Sparrmannia africana

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Botanical Name
Sparrmannia africana
Malvaceae - The hibiscus and cotton family.
spar-MAN-ee-uh af-ri-KAHN-uh
Common Name(s)
English: Stock Rose; African Hemp; African Linden
Afrikaans: Stokroos
Plant Group
  • Shrub A woody plant of relatively low height, having several stems arising from the base and lacking a single trunk; a bush.
Plant Size
  • Very large
    TreeOver 25m
    ShrubOver 4m
    Perennial/ground coverOver 1m
    BulbOver 1.2m
    Succulent1.5m to 2m
  • Large
    Tree18m to 25m
    Shrub3m to 4m
    Perennial/ground cover75cm to 1m
    Bulb80cm to 1.2m
    Succulent1m to 1.5m
  • Canopy Shade Canopy shade is found below closely grown trees where some light filters through. Ideal for the protection of herbaceous plants.
  • Light or Dappled Shade Found below trees with sparse, open foliage. Ideal for the protection of herbaceous plants.
  • Partial Shade The area is in shade for part of the day and in full sun for part of the day.
  • Sun The area is in full sun for all or most of the day, all year round.
General Information
  • Drought Tolerance: Low The plant is unable to survive drought and needs to be watered.
  • Evergreen Plants that have leaves all year round.
  • Frost: Half-hardy The plant is able to survive low temperatures and some frost but requires protection against severe frost.
  • Frost: Tender A plant that will not survive any frost or low winter temperatures.
  • Roots Non-invasive Safe to plant near pools, paving, walls or buildings.
  • Water Moderate These plants will need some extra watering compared to water-wise plants. Plant them together, in at least some shade and in a convenient proximity to the house so that grey water can be utilised during times of drought.
Specific Information

Sparrmannia africana is a large, often multi-stemmed shrub which may grow or be shaped into a small tree. It forms a rounded, compact shape. The very large, bright green, heart-shaped leaves are softly textured and hairy. The hairs from the leaves can cause irritation and a rash.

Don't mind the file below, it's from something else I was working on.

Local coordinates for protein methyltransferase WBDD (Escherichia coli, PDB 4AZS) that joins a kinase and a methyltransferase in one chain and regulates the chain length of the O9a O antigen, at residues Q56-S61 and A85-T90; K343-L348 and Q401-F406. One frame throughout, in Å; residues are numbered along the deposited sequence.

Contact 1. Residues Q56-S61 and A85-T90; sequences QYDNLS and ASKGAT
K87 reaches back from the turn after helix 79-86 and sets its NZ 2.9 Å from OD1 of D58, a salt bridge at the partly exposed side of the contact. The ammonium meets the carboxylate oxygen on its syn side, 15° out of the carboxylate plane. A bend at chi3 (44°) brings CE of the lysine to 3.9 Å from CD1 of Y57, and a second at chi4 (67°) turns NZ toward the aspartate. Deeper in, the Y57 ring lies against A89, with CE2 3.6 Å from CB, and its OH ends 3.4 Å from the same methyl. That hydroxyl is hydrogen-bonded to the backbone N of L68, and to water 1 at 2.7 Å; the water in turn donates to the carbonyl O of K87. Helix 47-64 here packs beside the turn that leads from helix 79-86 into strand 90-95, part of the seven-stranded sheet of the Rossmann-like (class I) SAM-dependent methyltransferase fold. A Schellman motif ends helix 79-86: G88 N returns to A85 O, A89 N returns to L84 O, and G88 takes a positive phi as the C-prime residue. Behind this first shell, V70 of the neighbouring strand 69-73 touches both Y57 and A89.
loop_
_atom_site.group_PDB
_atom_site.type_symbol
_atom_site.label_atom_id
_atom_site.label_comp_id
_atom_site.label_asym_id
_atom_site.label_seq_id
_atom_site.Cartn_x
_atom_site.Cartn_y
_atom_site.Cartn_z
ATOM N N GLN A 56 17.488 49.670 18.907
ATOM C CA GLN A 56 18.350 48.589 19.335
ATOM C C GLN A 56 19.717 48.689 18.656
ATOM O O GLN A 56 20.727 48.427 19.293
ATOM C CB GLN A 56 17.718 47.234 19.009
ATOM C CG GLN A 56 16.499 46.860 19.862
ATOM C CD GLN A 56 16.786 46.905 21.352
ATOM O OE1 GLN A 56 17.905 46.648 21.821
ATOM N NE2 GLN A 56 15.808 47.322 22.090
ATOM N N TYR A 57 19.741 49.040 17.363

The flowers resemble those of a rambling rose. The flower has a trigger mechanism for actively pressing pollen onto visiting insects and it is quite fascinating to watch the stamens visibly move when gently touched.

Sparmannia africana is commonly grown in Europe and the USA as a house plant.

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four rose-like petals surrounding a cluster of bright yellow stamens tipped with purple-red anthers

  • Spring to Summer Plants will seldom bloom for the entire season as given in the list, but should flower during a period within these parameters.
  • white
Growth Rate
  • Very Fast Specifying growth rate can be very misleading as there is considerable variation of growth rate depending on type and species of plant, available water, supplementary feeding, mulching and general care, as well as the plants suitability and adaptability to the garden environment.
Plant Uses
  • Accent or Focal Point A plant used to attract the attention because of its colour or form.
  • Attracts bees, butterflies or other insects This plant attracts insects which can be food for birds or other creatures in your garden.
  • Attracts Birds This plant will attract birds.
  • Boundary A plant useful for planting around the edges of the property to form a green or colourful backdrop, an impenetrable hedge, to hide walls or create privacy.
  • Container Trees, shrubs and ornamental species that can adapt to growing in a restricted environment.